Russia Recognises Rebel Regions of Ukraine as Independent
- 22 Feb 2022
- 9 min read
Why in News?
Recently, Russia recognised the Ukraine rebel regions in eastern Ukraine - Donetsk and Luhansk – as independent areas despite calls from the west to put an end to the tensions driven by fears that Russia may attack Ukraine.
- This paved the way to provide them military support — a direct challenge to the West that will fuel fears that Russia could imminently invade Ukraine.
- Tensions have peaked over the last few weeks as Russia amassed over 1,50,000 troops at Ukraine borders in one of the worst crises since the Cold War.
- The announcement shatters a 2015 peace deal signed in Minsk requiring Ukrainian authorities to offer a broad self-rule to the rebel regions.
What is Russia's Stand?
- It blamed the North Atlantic Treaty Organisation (NATO) for the current crisis and called the US-led alliance an existential threat to Russia.
- Charged that Ukraine had inherited Russia’s historic lands and after the Soviet collapse was used by the West to contain Russia.
- It wants Western Countries to guarantee that NATO won’t allow Ukraine and other former Soviet countries to join as members.
- It has also demanded the alliance halt weapons deployments to Ukraine and roll back its forces from Eastern Europe.
- The western countries have rejected the demand.
What is the Background of the Crisis?
- Ukraine and Russia share hundreds of years of cultural, linguistic and familial links.
- For many in Russia and in the ethnically Russian parts of Ukraine, the shared heritage of the countries is an emotional issue that has been exploited for electoral and military purposes.
- As part of the Soviet Union, Ukraine was the second-most powerful Soviet republic after Russia, and was crucial strategically, economically and culturally.
- The Donbass region, comprising the Donetsk and Luhansk oblasts of Ukraine, has been at the centre of the conflict since March 2014 when Moscow (Russia) invaded and annexed the Crimean Peninsula.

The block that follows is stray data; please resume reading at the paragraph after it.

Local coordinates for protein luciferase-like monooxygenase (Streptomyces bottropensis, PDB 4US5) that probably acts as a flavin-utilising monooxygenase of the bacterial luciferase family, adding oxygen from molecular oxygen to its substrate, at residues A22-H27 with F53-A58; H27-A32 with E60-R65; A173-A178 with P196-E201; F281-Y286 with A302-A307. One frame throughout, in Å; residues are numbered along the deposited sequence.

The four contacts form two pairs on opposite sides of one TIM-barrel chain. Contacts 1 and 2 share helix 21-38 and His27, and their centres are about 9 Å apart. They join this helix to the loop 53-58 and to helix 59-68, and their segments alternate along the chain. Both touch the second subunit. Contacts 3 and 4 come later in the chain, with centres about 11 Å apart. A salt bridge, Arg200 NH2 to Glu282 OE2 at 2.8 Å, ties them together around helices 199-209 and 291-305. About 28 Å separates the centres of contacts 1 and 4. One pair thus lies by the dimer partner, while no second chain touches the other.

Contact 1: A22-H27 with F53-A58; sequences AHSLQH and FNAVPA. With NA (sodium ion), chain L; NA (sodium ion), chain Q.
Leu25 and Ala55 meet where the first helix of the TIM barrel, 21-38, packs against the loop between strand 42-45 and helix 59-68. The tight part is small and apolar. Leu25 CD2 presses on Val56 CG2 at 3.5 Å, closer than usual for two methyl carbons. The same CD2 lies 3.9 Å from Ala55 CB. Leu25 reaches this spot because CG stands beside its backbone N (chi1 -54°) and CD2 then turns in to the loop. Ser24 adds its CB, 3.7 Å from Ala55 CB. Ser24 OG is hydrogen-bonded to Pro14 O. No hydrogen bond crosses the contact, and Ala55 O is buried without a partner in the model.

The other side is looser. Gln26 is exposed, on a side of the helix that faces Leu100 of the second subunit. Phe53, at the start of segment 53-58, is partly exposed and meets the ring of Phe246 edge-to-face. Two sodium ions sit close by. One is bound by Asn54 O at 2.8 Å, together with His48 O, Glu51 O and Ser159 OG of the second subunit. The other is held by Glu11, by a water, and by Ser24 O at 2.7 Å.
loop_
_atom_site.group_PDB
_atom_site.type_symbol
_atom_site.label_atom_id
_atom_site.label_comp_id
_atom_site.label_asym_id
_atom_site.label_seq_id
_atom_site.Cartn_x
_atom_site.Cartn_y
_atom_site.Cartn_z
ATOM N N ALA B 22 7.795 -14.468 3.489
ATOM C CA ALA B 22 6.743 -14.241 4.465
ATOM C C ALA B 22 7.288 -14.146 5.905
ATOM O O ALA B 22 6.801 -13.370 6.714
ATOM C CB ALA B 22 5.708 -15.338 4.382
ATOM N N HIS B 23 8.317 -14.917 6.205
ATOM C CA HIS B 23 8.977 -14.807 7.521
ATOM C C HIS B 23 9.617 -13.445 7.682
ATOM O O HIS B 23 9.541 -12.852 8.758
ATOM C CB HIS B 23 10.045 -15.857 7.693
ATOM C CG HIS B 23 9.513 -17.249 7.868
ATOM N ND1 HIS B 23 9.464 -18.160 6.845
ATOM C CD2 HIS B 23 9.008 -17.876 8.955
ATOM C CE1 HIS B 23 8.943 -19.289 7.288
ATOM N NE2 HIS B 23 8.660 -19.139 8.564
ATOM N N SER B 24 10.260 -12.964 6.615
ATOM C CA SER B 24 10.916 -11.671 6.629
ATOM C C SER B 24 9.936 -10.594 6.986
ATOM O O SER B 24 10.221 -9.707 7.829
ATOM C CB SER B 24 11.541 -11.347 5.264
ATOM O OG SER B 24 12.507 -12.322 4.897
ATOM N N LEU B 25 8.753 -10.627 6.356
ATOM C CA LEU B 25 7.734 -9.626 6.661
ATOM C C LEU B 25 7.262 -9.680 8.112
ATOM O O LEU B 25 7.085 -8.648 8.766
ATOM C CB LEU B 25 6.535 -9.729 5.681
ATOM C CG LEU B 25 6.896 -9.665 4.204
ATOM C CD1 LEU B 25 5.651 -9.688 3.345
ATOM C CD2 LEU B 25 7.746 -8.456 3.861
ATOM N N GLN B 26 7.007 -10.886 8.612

- In April, pro-Russia rebels began seizing territory (with Russia supporting them through hybrid warfare) in Eastern Ukraine and in May 2014, the rebels in the Donetsk and Luhansk regions held a referendum to declare independence from Ukraine.
- Since then, these predominantly Russian speaking regions (more than 70% speak Russian) within Ukraine have been witnessing shelling and skirmishes between the rebels and Ukrainian forces leading to the loss of over 14,000 lives by most estimates, creating around 1.5 million registered Internally Displaced Persons (IDPs) and destruction of the local economy.
- What has changed now is that the shelling has intensified since last October 2021 when Russia began amassing troops along the borders with Ukraine.
- If the situation in the Donbass escalates, the possibility of a war cannot be dismissed. One way to prevent the outbreak of a war would be to implement the Minsk agreements immediately, as Russia has suggested.
What are the Minsk Agreements?
- There are two Minsk agreements, Minsk 1 and Minsk 2, named after the Belarussian capital Minsk where the talks were held.
- Minsk 1:
- Minsk 1 was written in September 2014 by the Trilateral Contact Group on Ukraine, i.e. Ukraine, Russia, and the Organisation for Security and Co-operation in Europe (OSCE) with mediation by France and Germany in the so-called Normandy Format.